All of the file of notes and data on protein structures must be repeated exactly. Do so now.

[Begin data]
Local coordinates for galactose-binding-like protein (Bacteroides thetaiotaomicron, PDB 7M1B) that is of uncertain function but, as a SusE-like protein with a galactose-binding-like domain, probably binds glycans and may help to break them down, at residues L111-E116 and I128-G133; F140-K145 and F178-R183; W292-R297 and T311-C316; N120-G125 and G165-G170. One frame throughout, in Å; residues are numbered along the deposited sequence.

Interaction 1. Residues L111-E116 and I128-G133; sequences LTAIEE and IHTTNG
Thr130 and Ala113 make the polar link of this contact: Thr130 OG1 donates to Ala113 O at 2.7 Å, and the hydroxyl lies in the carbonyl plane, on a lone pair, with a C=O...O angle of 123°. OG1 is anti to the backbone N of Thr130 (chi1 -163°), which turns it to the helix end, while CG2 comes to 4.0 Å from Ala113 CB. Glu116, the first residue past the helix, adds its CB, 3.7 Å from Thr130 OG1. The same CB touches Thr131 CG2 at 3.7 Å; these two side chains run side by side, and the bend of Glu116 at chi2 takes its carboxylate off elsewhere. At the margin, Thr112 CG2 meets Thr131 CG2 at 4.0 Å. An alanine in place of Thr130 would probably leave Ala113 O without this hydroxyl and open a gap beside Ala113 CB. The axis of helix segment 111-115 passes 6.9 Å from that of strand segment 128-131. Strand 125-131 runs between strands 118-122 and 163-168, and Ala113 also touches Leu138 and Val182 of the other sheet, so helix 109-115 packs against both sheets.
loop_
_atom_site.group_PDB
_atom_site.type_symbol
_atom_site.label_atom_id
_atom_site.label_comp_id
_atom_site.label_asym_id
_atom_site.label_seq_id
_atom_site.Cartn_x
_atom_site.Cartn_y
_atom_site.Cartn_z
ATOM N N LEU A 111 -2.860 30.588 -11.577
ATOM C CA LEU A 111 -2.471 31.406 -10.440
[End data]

Local coordinates for galactose-binding-like protein (Bacteroides thetaiotaomicron, PDB 7M1B) that is of uncertain function but, as a SusE-like protein with a galactose-binding-like domain, probably binds glycans and may help to break them down, at residues L111-E116 and I128-G133; F140-K145 and F178-R183; W292-R297 and T311-C316; N120-G125 and G165-G170. One frame throughout, in Å; residues are numbered along the deposited sequence.

Interaction 1. Residues L111-E116 and I128-G133; sequences LTAIEE and IHTTNG
Thr130 and Ala113 make the polar link of this contact: Thr130 OG1 donates to Ala113 O at 2.7 Å, and the hydroxyl lies in the carbonyl plane, on a lone pair, with a C=O...O angle of 123°. OG1 is anti to the backbone N of Thr130 (chi1 -163°), which turns it to the helix end, while CG2 comes to 4.0 Å from Ala113 CB. Glu116, the first residue past the helix, adds its CB, 3.7 Å from Thr130 OG1. The same CB touches Thr131 CG2 at 3.7 Å; these two side chains run side by side, and the bend of Glu116 at chi2 takes its carboxylate off elsewhere. At the margin, Thr112 CG2 meets Thr131 CG2 at 4.0 Å. An alanine in place of Thr130 would probably leave Ala113 O without this hydroxyl and open a gap beside Ala113 CB. The axis of helix segment 111-115 passes 6.9 Å from that of strand segment 128-131. Strand 125-131 runs between strands 118-122 and 163-168, and Ala113 also touches Leu138 and Val182 of the other sheet, so helix 109-115 packs against both sheets.
loop_
_atom_site.group_PDB
_atom_site.type_symbol
_atom_site.label_atom_id
_atom_site.label_comp_id
_atom_site.label_asym_id
_atom_site.label_seq_id
_atom_site.Cartn_x
_atom_site.Cartn_y
_atom_site.Cartn_z
ATOM N N LEU A 111 -2.860 30.588 -11.577
ATOM C CA LEU A 111 -2.471 31.406 -10.440